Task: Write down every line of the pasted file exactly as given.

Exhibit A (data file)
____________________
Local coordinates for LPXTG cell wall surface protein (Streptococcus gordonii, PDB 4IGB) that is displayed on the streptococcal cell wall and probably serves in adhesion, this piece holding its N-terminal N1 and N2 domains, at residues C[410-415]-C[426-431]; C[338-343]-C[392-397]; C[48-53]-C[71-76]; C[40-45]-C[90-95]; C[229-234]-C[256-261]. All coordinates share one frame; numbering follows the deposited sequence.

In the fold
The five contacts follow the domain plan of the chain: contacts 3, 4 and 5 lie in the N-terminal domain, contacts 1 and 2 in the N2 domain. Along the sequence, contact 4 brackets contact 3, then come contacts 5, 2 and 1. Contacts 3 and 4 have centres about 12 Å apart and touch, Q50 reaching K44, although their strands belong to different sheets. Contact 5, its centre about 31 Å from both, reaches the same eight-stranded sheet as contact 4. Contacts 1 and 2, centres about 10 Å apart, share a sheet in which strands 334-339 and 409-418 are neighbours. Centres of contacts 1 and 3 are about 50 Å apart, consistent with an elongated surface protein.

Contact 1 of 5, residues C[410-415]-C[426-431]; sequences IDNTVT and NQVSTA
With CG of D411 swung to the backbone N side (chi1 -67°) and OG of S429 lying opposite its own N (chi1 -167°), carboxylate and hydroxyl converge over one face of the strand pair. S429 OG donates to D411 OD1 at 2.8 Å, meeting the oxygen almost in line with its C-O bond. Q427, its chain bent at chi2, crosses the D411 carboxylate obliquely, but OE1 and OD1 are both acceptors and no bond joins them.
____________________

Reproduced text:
Local coordinates for LPXTG cell wall surface protein (Streptococcus gordonii, PDB 4IGB) that is displayed on the streptococcal cell wall and probably serves in adhesion, this piece holding its N-terminal N1 and N2 domains, at residues C[410-415]-C[426-431]; C[338-343]-C[392-397]; C[48-53]-C[71-76]; C[40-45]-C[90-95]; C[229-234]-C[256-261]. All coordinates share one frame; numbering follows the deposited sequence.

In the fold
The five contacts follow the domain plan of the chain: contacts 3, 4 and 5 lie in the N-terminal domain, contacts 1 and 2 in the N2 domain. Along the sequence, contact 4 brackets contact 3, then come contacts 5, 2 and 1. Contacts 3 and 4 have centres about 12 Å apart and touch, Q50 reaching K44, although their strands belong to different sheets. Contact 5, its centre about 31 Å from both, reaches the same eight-stranded sheet as contact 4. Contacts 1 and 2, centres about 10 Å apart, share a sheet in which strands 334-339 and 409-418 are neighbours. Centres of contacts 1 and 3 are about 50 Å apart, consistent with an elongated surface protein.

Contact 1 of 5, residues C[410-415]-C[426-431]; sequences IDNTVT and NQVSTA
With CG of D411 swung to the backbone N side (chi1 -67°) and OG of S429 lying opposite its own N (chi1 -167°), carboxylate and hydroxyl converge over one face of the strand pair. S429 OG donates to D411 OD1 at 2.8 Å, meeting the oxygen almost in line with its C-O bond. Q427, its chain bent at chi2, crosses the D411 carboxylate obliquely, but OE1 and OD1 are both acceptors and no bond joins them.